DAYTON — More than 55 million children across the U.S. are heading back to school. Kids, bicyclists and newly trained AAA School Safety Patrollers will be headed to a crosswalk near you.
Northmont City Schools hosted an annual Safety Patrol Academy on Thursday, August 6 at Union Elementary from 9 a.m. to 12:30 p.m. Law enforcement officers from the cities of Englewood, Clayton, and Union were on hand to share safety tips, practice crosswalk and driveway crossing, and review other procedures with approximately 120 students from the five elementary buildings.
Wright Patterson Air Force Base Honor Guard presented an American Flag etiquette demonstration for the patrollers and district administrators served lunch to the students. Sponsors of the event were JD’s Old Fashioned Frozen Custard and the building PTOs.
Did you know speed limits in school zones help save lives? A pedestrian struck by a vehicle traveling at 25 mph is two-thirds less likely to be killed compared to a vehicle traveling just 10 mph faster.
AAA is partnering with Miami Valley area law enforcement agencies and community safety engineers to remind drivers to be especially vigilant for pedestrians during – before and after school hours. In the last decade, more than one-fourth of child pedestrian fatalities occurred after school – between the hours of 3 to 7 p.m.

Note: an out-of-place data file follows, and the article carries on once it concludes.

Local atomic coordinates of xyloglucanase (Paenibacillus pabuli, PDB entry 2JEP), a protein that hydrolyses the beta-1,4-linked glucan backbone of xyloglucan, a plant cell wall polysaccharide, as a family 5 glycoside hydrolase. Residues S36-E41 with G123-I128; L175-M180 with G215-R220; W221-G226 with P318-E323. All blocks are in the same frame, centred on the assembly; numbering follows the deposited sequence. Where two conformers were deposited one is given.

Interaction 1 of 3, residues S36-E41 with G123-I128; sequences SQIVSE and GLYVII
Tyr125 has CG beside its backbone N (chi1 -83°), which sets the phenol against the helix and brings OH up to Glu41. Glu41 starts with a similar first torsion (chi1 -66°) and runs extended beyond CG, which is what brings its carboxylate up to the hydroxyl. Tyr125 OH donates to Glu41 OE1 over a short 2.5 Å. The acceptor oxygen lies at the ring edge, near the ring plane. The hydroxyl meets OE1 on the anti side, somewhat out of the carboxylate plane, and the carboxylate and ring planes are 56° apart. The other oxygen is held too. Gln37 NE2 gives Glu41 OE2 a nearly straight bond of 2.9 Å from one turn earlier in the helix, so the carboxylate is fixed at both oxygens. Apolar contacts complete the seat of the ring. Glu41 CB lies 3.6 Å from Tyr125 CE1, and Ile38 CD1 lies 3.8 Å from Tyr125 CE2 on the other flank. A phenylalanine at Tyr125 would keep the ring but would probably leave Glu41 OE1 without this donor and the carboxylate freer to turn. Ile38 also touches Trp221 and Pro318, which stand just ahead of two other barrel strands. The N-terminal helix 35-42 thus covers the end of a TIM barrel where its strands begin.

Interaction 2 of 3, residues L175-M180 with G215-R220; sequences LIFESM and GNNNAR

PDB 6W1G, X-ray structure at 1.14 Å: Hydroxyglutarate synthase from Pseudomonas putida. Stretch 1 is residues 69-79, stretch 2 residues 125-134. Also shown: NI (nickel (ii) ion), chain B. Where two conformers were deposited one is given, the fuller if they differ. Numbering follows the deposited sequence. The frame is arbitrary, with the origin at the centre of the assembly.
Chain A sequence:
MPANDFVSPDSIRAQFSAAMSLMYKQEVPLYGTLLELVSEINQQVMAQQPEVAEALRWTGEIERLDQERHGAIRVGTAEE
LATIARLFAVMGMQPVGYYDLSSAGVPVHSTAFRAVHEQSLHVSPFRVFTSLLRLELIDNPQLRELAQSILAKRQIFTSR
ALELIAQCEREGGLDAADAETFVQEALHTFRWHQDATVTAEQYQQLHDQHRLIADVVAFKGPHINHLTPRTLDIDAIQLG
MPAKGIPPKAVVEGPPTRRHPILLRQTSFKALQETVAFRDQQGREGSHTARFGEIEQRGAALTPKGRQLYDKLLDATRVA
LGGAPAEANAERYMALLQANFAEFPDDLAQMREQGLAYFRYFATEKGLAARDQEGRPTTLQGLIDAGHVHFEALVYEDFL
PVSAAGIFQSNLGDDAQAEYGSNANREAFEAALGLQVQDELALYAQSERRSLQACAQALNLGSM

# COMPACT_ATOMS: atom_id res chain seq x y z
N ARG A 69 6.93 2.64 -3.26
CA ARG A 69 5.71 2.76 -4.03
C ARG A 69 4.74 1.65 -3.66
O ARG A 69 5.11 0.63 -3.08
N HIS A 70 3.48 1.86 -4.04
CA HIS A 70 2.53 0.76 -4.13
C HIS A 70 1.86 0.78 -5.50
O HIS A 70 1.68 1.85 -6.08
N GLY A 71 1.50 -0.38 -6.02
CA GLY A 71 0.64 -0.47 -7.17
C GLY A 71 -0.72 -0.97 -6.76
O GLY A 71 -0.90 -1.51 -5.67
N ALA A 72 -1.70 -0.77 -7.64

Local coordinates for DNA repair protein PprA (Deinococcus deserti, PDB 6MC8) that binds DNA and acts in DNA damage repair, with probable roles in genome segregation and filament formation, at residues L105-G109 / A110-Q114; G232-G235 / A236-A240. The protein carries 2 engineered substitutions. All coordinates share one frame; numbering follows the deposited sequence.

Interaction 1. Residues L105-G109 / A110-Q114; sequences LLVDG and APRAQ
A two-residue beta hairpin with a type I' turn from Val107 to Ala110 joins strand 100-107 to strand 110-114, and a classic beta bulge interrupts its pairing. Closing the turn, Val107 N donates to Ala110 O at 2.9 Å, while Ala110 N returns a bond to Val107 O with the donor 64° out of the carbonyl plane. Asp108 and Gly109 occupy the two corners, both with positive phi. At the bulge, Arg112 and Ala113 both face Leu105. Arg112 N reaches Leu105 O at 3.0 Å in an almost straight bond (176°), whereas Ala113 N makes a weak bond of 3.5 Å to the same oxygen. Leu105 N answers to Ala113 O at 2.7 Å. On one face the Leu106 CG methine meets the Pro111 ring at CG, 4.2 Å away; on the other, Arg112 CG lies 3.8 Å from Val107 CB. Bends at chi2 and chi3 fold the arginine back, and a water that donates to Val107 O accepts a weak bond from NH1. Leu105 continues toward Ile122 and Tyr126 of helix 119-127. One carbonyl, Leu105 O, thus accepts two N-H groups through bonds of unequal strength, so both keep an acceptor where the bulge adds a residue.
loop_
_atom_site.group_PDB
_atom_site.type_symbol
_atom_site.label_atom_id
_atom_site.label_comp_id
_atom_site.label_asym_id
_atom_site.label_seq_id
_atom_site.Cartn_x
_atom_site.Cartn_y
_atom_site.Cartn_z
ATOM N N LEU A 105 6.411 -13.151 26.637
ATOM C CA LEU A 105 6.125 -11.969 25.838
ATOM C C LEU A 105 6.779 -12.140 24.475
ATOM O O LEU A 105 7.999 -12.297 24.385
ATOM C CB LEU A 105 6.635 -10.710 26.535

“More than 1,200 children lost their lives during these after-school hours between 2000 and 2010,” cautioned AAA Public Affairs Manager, Cindy Antrican.
AAA clubs created the first School Safety Patrol programs in the 1920s by enlisting the service of older students to assist younger children crossing streets on their way to and from school. Today’s program has evolved into something more than a crossing guard concept. Student patrol members can provide safety services as escorts for bus riders, inside school hallways and classrooms, on playgrounds, and in lunchrooms.
AAA offers six ways to keep kids safe this school year:
1. Slow down. Speed limits in school zones are reduced for a reason. A pedestrian struck by a vehicle traveling at 25 mph is nearly two-thirds less likely to be killed compared to a pedestrian struck by a vehicle traveling just 10 mph faster.
2. Eliminate distractions. Children often cross the road unexpectedly and may emerge suddenly between two parked cars. Research shows that taking your eyes off the road for just two seconds doubles your chances of crashing.
3. Reverse responsibly. Every vehicle has blind spots. Check for children on the sidewalk, driveway and around your vehicle before slowly backing up. Teach your children to never play in, under or around vehicles—even those that are parked.
4. Talk to your teen. Car crashes are the leading cause of death for teens in the United States, and more than one in four fatal crashes involving teen drivers occur during the after-school hours of 3 to 7 p.m. Get evidence-based guidance and tips at TeenDriving.AAA.com.
5. Come to a complete stop. Research shows that more than one third of drivers roll through stop signs in school zones or neighborhoods. Always come to a complete stop, checking carefully for children on sidewalks and in crosswalks before proceeding.
6. Watch for bicycles. Children on bikes are often inexperienced, unsteady and unpredictable. Slow down and allow at least three feet of passing distance between your vehicle and the bicycle. If your child rides a bicycle to school, require that they wear a properly-fitted bicycle helmet on every ride. Find videos, expert advice and safety tips at Exchange.AAA.com